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Regulating single-use plastics not oppressive, Councilor says

Even if the country is in a sachet economy, driven by convenience and affordability, the proposed ban on single-use plastic (SUP) products is not oppressive, a councilor claimed.

“An ordinance, in order to be valid, must pass the test of constitutionality. Meaning to say, it must not be oppressive, and it must not be contrary to law and—in cases of ordinances—we can’t really prohibit (but) we can regulate trade,” said Councilor Diosdado Mahipus Jr., the author of the ordinance.

Mahipus, a lawyer, said “not all of single-use plastics ang i-regulate nato (that we will regulate), only those that we have enumerated, that we consider as unnecessary and has an alternative.”

According to the proposed ordinance, only plastic drinking cups, plastic cup lids or covers, plastic stirrers, plastic cutlery (spoon, knife, or fork), plastic straws, plastic meal packaging, plastic condiments containers, plastic hand gloves, plastic materials used as buntings, and plastic materials used as balloon sticks will be regulated.

Plastic sachet is not included in the proposed ordinance.

According to Global Alliance for Incinerator Alternatives, a cooperative of environmental groups all over the world, sachets are the top contributor of trash in the country with an average of 591 pieces of plastic sachets per Filipino yearly.

Accountability

Mahipus said he has coordinated with companies, especially those that produce plastics, and he was glad that they were on the same foot.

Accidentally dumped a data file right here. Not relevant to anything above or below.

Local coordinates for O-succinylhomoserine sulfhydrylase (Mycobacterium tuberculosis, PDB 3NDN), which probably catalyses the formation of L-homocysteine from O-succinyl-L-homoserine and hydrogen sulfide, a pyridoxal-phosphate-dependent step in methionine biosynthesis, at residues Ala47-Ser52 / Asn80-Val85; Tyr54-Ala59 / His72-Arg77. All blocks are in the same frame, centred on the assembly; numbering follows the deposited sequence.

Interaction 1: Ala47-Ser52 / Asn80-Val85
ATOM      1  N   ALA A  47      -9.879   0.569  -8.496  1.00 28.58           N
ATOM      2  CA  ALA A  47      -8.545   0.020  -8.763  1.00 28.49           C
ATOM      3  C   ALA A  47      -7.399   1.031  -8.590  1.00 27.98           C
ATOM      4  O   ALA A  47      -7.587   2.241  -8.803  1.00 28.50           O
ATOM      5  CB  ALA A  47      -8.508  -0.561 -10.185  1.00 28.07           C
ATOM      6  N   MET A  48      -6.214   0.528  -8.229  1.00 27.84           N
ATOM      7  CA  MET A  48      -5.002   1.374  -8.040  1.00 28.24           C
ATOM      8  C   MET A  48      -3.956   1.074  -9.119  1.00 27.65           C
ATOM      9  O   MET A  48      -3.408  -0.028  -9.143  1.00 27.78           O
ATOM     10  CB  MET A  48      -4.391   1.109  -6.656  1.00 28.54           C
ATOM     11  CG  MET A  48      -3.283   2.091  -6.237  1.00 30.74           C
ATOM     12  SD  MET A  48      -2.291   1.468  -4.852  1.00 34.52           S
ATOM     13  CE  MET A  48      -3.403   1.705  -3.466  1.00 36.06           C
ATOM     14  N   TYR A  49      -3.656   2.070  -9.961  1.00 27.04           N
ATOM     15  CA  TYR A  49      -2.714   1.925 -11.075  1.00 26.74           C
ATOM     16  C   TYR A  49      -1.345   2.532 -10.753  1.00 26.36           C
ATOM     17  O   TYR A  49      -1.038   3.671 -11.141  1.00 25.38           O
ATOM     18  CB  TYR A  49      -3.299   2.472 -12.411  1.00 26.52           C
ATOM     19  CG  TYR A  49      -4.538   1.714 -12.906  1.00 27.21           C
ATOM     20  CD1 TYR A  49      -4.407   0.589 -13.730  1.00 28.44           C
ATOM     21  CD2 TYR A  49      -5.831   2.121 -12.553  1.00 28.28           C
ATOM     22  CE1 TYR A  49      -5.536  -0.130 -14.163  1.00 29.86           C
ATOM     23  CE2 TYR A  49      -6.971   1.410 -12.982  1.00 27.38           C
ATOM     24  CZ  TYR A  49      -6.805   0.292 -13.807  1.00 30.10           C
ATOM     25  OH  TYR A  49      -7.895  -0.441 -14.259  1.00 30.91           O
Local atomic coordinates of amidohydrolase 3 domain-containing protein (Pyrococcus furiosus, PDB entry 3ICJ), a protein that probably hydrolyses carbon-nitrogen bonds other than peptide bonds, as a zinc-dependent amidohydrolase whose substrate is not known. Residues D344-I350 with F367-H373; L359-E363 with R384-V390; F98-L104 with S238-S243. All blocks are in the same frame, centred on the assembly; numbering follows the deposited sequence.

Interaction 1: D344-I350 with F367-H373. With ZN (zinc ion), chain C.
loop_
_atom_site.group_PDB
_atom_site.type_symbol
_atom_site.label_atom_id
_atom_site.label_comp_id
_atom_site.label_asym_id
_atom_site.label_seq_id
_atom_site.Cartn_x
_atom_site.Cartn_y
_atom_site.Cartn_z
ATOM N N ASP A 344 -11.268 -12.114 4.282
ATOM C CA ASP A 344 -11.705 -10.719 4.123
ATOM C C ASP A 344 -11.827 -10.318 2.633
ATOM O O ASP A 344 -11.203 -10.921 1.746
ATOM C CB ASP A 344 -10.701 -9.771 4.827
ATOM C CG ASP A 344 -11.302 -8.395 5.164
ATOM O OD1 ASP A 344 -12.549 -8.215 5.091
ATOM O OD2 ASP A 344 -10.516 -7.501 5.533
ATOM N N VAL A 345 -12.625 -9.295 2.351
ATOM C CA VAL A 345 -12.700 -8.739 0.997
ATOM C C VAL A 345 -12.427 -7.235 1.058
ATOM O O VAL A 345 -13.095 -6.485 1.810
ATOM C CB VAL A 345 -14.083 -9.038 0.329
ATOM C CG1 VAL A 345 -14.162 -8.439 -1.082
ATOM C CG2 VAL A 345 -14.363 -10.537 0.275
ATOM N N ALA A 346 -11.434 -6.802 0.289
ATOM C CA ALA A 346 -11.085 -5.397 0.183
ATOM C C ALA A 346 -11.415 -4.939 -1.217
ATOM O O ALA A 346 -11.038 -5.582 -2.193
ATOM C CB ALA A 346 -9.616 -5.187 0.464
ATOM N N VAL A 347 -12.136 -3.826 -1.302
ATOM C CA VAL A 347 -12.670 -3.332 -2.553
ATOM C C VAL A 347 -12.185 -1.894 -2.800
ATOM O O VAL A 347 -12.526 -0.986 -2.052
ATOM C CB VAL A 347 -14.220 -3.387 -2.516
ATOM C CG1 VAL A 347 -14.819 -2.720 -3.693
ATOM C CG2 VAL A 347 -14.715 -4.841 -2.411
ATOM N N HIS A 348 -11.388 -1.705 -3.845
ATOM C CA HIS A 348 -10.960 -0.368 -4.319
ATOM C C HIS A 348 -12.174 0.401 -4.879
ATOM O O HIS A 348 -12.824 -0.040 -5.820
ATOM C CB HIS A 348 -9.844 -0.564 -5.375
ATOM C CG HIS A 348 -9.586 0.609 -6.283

The companies want to make sure that this will have minimal impact on their business but they understand that this ordinance is for the good of everyone.

He added that both people and companies are responsible in saving the environment. People are encouraged not to use SUPs while companies are encouraged not to use SUPs on their items.

In case when there is no commercially available alternative for producers and companies, they will be asked to pay for a “regulatory fee” that will be used in support of environmental protection programs so that their business will not be disrupted.

“If there is no commercially available items to replace the regulated items, then they can use the regulated items as long as they comply with the requirements. Seeing to it that the items would be disposed of properly. Because we do not want these items to just be left all around us,” he said.

The same thing also applies to people who end up buying plastics. Mahipus said if they pay for the regulatory fee and dispose the trash properly, then it is okay.

“The same with all types of garbage and all things that we use, it must be disposed properly,” he said.

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